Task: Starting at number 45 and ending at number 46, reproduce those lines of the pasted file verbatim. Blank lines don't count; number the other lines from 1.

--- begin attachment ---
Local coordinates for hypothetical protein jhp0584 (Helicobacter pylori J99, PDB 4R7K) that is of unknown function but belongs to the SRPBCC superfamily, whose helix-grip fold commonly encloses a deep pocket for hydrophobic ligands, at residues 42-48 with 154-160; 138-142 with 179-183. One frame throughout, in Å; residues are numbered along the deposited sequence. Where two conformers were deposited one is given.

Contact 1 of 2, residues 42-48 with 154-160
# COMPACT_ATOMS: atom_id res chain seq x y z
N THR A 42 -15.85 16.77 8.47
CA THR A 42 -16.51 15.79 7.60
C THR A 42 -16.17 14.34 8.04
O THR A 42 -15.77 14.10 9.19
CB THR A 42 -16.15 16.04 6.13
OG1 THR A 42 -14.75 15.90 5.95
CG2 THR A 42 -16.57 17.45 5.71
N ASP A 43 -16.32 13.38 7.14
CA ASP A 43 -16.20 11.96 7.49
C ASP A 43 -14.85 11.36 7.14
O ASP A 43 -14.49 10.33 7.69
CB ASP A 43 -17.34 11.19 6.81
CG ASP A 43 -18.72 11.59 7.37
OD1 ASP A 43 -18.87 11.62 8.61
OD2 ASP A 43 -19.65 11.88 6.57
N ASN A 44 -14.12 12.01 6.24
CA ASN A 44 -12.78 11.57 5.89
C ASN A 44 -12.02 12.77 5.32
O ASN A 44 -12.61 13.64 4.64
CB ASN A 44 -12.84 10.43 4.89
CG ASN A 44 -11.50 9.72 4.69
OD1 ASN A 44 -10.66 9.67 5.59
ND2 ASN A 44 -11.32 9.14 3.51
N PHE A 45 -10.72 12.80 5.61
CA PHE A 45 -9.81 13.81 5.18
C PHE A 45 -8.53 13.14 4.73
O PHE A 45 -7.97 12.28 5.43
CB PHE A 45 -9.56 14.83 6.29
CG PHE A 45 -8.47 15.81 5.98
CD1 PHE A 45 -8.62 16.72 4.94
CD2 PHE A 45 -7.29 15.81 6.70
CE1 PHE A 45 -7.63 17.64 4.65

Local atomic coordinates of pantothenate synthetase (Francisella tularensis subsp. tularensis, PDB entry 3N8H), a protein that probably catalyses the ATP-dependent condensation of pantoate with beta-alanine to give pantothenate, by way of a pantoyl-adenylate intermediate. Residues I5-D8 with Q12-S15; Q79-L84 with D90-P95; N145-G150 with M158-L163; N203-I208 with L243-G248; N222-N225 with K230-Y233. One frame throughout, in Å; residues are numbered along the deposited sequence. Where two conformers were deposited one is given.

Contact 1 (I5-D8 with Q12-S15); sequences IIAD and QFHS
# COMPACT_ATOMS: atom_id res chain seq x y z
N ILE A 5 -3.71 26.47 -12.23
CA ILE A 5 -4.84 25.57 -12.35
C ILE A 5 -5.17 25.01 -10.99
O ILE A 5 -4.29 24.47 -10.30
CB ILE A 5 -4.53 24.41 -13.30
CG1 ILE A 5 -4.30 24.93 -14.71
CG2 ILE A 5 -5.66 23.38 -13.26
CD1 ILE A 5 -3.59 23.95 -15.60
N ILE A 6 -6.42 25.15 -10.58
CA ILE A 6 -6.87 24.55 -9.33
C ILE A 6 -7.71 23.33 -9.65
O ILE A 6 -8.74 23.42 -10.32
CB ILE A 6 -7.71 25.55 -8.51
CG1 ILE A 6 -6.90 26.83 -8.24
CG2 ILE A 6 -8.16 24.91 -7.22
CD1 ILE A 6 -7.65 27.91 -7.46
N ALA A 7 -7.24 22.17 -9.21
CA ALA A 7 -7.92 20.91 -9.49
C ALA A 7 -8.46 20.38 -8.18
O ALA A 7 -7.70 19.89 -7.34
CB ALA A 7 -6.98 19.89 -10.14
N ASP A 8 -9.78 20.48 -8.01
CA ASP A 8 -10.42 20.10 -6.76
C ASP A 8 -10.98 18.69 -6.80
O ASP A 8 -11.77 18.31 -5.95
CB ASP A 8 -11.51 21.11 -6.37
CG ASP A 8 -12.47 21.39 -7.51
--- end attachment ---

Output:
CG2 ILE A 5 -5.66 23.38 -13.26
CD1 ILE A 5 -3.59 23.95 -15.60